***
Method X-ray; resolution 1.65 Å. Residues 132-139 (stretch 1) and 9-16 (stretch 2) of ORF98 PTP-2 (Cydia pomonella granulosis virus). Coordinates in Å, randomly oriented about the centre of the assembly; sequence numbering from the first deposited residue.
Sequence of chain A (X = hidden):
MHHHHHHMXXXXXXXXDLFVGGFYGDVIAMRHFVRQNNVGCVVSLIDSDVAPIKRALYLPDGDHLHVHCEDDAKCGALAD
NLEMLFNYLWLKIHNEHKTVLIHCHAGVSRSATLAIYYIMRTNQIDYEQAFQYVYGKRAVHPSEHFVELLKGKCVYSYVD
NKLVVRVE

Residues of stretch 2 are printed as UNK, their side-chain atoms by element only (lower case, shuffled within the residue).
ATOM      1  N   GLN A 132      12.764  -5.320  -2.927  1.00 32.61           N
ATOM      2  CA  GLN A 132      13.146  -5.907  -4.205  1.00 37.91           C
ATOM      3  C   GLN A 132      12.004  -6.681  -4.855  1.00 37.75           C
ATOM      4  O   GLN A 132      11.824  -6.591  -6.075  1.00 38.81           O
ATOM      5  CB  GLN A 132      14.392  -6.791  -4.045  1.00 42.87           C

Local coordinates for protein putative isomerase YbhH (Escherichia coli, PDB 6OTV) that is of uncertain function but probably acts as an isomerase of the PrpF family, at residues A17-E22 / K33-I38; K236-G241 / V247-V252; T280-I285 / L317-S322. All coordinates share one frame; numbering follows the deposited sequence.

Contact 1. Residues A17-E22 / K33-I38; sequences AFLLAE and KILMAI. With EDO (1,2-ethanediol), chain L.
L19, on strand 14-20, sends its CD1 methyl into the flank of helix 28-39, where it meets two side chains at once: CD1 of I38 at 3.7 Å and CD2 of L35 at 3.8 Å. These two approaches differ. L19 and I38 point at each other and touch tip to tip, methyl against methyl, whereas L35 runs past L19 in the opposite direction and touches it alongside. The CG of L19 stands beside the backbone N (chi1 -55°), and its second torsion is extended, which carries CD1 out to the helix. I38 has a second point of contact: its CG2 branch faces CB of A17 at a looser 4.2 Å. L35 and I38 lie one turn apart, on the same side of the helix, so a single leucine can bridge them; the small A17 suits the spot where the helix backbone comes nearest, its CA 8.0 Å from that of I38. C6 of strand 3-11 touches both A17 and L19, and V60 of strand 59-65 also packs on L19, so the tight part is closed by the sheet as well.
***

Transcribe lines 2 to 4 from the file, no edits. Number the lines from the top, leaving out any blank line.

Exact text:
Sequence of chain A (X = hidden):
MHHHHHHMXXXXXXXXDLFVGGFYGDVIAMRHFVRQNNVGCVVSLIDSDVAPIKRALYLPDGDHLHVHCEDDAKCGALAD
NLEMLFNYLWLKIHNEHKTVLIHCHAGVSRSATLAIYYIMRTNQIDYEQAFQYVYGKRAVHPSEHFVELLKGKCVYSYVD